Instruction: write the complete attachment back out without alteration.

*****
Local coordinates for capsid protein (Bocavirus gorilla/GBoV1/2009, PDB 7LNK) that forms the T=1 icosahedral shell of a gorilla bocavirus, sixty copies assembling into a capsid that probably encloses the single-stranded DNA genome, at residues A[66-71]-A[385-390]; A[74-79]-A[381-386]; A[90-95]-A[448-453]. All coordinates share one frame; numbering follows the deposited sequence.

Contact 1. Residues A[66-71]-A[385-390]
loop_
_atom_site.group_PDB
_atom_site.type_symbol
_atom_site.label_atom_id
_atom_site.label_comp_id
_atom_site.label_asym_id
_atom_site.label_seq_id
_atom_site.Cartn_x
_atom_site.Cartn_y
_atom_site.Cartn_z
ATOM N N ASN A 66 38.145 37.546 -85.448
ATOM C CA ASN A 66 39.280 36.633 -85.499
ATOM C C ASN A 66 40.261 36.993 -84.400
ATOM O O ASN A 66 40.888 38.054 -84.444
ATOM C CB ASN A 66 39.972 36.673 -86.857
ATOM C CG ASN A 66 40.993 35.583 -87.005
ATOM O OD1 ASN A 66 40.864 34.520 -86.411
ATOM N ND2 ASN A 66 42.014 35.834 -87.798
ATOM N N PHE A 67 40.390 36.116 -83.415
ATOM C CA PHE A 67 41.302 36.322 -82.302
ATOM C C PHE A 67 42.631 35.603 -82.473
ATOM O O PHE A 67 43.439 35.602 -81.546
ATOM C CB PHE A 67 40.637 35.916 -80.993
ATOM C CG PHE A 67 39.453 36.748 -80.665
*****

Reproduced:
Local coordinates for capsid protein (Bocavirus gorilla/GBoV1/2009, PDB 7LNK) that forms the T=1 icosahedral shell of a gorilla bocavirus, sixty copies assembling into a capsid that probably encloses the single-stranded DNA genome, at residues A[66-71]-A[385-390]; A[74-79]-A[381-386]; A[90-95]-A[448-453]. All coordinates share one frame; numbering follows the deposited sequence.

Contact 1. Residues A[66-71]-A[385-390]
loop_
_atom_site.group_PDB
_atom_site.type_symbol
_atom_site.label_atom_id
_atom_site.label_comp_id
_atom_site.label_asym_id
_atom_site.label_seq_id
_atom_site.Cartn_x
_atom_site.Cartn_y
_atom_site.Cartn_z
ATOM N N ASN A 66 38.145 37.546 -85.448
ATOM C CA ASN A 66 39.280 36.633 -85.499
ATOM C C ASN A 66 40.261 36.993 -84.400
ATOM O O ASN A 66 40.888 38.054 -84.444
ATOM C CB ASN A 66 39.972 36.673 -86.857
ATOM C CG ASN A 66 40.993 35.583 -87.005
ATOM O OD1 ASN A 66 40.864 34.520 -86.411
ATOM N ND2 ASN A 66 42.014 35.834 -87.798
ATOM N N PHE A 67 40.390 36.116 -83.415
ATOM C CA PHE A 67 41.302 36.322 -82.302
ATOM C C PHE A 67 42.631 35.603 -82.473
ATOM O O PHE A 67 43.439 35.602 -81.546
ATOM C CB PHE A 67 40.637 35.916 -80.993
ATOM C CG PHE A 67 39.453 36.748 -80.665